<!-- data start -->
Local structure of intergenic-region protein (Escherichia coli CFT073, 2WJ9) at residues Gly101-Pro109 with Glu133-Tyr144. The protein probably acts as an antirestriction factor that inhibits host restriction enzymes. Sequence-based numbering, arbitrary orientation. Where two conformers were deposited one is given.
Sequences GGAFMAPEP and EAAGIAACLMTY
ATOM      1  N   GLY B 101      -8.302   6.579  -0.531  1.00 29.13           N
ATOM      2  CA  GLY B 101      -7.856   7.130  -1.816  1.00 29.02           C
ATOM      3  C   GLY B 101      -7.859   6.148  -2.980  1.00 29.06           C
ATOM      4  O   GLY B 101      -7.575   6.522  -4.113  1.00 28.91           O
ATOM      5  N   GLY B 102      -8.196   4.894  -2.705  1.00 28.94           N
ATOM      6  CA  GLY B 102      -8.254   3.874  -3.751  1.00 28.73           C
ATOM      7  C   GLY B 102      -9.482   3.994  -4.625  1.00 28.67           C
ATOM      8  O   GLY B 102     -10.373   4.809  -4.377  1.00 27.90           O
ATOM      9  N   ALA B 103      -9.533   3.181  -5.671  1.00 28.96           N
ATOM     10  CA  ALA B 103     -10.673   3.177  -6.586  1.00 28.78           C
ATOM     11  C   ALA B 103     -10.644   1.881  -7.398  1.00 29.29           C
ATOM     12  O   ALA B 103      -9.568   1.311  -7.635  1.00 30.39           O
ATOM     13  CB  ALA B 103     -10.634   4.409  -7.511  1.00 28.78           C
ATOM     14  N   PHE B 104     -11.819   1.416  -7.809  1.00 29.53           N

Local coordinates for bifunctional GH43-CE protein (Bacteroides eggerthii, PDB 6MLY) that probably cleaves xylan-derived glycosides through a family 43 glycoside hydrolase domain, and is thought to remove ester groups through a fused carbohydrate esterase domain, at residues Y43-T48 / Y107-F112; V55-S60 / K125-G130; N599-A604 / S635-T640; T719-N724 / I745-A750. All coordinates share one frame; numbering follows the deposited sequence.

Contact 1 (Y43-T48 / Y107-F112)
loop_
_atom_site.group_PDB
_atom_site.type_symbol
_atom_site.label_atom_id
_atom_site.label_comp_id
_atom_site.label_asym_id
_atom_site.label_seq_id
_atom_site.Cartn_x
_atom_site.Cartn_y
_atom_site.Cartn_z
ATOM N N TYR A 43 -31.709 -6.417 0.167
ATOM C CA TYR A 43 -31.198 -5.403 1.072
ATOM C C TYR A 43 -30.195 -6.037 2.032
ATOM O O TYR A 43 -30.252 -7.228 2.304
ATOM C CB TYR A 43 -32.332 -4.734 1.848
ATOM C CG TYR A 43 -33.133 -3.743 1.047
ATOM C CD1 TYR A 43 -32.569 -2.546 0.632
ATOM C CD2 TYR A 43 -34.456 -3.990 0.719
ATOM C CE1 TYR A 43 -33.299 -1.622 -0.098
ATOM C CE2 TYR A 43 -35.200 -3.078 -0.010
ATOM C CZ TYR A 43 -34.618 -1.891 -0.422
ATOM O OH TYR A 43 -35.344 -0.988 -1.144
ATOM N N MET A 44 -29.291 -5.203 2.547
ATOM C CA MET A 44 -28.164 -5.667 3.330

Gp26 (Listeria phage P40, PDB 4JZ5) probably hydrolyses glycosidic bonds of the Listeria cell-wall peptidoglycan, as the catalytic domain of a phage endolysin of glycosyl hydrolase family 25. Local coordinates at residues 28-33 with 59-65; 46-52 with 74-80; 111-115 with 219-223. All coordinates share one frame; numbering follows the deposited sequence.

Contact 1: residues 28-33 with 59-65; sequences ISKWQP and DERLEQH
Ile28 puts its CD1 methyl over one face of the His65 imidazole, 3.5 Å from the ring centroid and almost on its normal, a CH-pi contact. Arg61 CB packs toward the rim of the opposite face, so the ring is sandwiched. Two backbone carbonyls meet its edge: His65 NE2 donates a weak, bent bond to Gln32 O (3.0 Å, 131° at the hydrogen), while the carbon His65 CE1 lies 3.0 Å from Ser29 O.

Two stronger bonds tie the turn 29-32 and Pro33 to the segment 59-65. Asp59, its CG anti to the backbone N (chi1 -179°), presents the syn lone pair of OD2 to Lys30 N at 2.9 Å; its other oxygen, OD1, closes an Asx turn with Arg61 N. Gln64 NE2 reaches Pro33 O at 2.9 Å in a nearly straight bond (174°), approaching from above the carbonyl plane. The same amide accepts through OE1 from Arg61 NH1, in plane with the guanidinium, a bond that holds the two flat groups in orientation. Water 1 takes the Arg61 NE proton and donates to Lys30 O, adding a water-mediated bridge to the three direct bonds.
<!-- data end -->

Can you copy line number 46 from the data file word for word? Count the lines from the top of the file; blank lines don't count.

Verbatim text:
Two stronger bonds tie the turn 29-32 and Pro33 to the segment 59-65. Asp59, its CG anti to the backbone N (chi1 -179°), presents the syn lone pair of OD2 to Lys30 N at 2.9 Å; its other oxygen, OD1, closes an Asx turn with Arg61 N. Gln64 NE2 reaches Pro33 O at 2.9 Å in a nearly straight bond (174°), approaching from above the carbonyl plane. The same amide accepts through OE1 from Arg61 NH1, in plane with the guanidinium, a bond that holds the two flat groups in orientation. Water 1 takes the Arg61 NE proton and donates to Lys30 O, adding a water-mediated bridge to the three direct bonds.